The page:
Renewable Hydrocarbon Fuels

Hannu Jääskeläinen

This is a preview of the paper, limited to some initial content. Full access requires DieselNet subscription.
Please log in to view the complete version of this paper.

Abstract: Drop-in fuel alternatives composed of hydrocarbons can be attractive options to petroleum derived fuels. Renewable hydrocarbon fuels can be produced from such feedstocks as vegetable oils, animal fats, or biomass. A number of production processes are possible, including oleochemical production, thermochemical processing, and biochemical processing. The lifecycle carbon intensity of the fuels strongly depends on the feedstock.


Drop-in fuel alternatives for gasoline and diesel that are entirely compatible with the existing petroleum infrastructure are attractive options to petroleum derived fuels. A fully compatible drop-in fuel would require minimal changes to the existing petroleum fuel distribution and supply infrastructure and would be fully compatible with existing vehicles and engines. Chemically, drop-in alternatives would be composed of hydrocarbons and be indistinguishable from the hydrocarbons found in petroleum fuels.

Hydrocarbons can be produced from a variety of renewable and non-renewable feedstocks using a variety of processes. Non-renewable production pathways include synthesis from coal and natural gas and are discussed under Synthetic Diesel Fuel.

Oleochemical processes convert lipid feedstocks such as oil from oilseed crops or animal by-products into hydrocarbon fuels. Hydroprocessing is the most important example of a commercially applied oleochemical process. Thermochemical processes use heat in the absence of oxygen to produce an intermediate that is further processed into a hydrocarbon fuels. Two routes to thermochemical processing are pyrolysis and gasification. Additional processing such as hydroprocessing, decarboxylation/decarbonylation or synthesis would be required to yield hydrocarbon fuels. Biochemical processes use microorganisms to produce longer chain alcohols and hydrocarbons that may require further processing to produce a hydrocarbon fuel. “Hybrid” thermochemical/biochemical technologies such as fermentation of synthesis gas and catalytic reforming of sugars/carbohydrates are also possible [4674].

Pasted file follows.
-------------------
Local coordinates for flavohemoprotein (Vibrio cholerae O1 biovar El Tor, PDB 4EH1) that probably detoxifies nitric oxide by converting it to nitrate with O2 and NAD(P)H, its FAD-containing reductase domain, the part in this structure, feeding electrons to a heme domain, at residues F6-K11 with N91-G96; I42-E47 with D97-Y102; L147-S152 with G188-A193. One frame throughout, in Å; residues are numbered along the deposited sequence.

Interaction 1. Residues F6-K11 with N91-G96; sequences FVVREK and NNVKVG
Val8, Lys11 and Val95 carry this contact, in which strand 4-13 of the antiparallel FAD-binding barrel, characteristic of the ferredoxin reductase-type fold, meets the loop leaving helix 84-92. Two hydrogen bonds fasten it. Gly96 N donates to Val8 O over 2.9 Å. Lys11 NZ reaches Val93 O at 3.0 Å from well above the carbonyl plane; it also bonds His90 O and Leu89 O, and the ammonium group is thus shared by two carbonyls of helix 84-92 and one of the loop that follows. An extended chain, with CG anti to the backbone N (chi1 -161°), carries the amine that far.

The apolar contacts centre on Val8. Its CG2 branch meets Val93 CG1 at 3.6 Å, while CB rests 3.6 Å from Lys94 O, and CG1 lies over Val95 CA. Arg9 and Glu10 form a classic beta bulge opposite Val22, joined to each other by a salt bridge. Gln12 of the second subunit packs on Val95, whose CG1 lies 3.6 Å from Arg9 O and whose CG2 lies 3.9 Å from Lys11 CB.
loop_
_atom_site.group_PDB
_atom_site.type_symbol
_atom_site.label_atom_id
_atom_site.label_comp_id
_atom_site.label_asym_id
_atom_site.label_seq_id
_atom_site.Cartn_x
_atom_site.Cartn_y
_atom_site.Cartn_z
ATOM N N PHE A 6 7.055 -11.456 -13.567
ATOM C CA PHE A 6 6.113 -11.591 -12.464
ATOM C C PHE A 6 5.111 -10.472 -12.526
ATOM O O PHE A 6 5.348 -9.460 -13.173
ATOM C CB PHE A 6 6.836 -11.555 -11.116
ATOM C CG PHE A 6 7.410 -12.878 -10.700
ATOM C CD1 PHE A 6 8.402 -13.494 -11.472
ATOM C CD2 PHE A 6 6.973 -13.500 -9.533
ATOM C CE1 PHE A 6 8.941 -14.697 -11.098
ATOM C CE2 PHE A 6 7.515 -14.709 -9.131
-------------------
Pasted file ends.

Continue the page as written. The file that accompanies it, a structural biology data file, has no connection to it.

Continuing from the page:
It should be noted that while these fuels consist of hydrocarbons, the hydrocarbons are predominantly paraffins. Petroleum fuels are a mix of several types of hydrocarbons including paraffins and aromatics. If a fuel consisting almost entirely of paraffins replaces a fuel containing significant aromatics, a number of challenges can arise, including issues related to sealing against leaks and solubility of fuel degradation products. Fuel distribution infrastructure and vehicle fuel systems containing nitrile rubber seals in contact with fuel swell when aromatics are present. If the aromatic content of the fuel decreases to sufficiently low values, the nitrile rubber seals shrink and fuel leaks can result. While modern vehicles rarely use seals made from nitrile rubber, these types of seals can still be found in older equipment and in the fuel distribution infrastructure. Also, aromatics are able to keep a certain level of fuel degradation products in suspension. If the aromatic content in the fuel is too low, degradation products, if present, could become insoluble and lead to deposit accumulation and filter clogging. Thus, while these paraffinic fuels are considered to be “drop-in” alternatives, caution is still required to minimize the likelihood of some operational problems.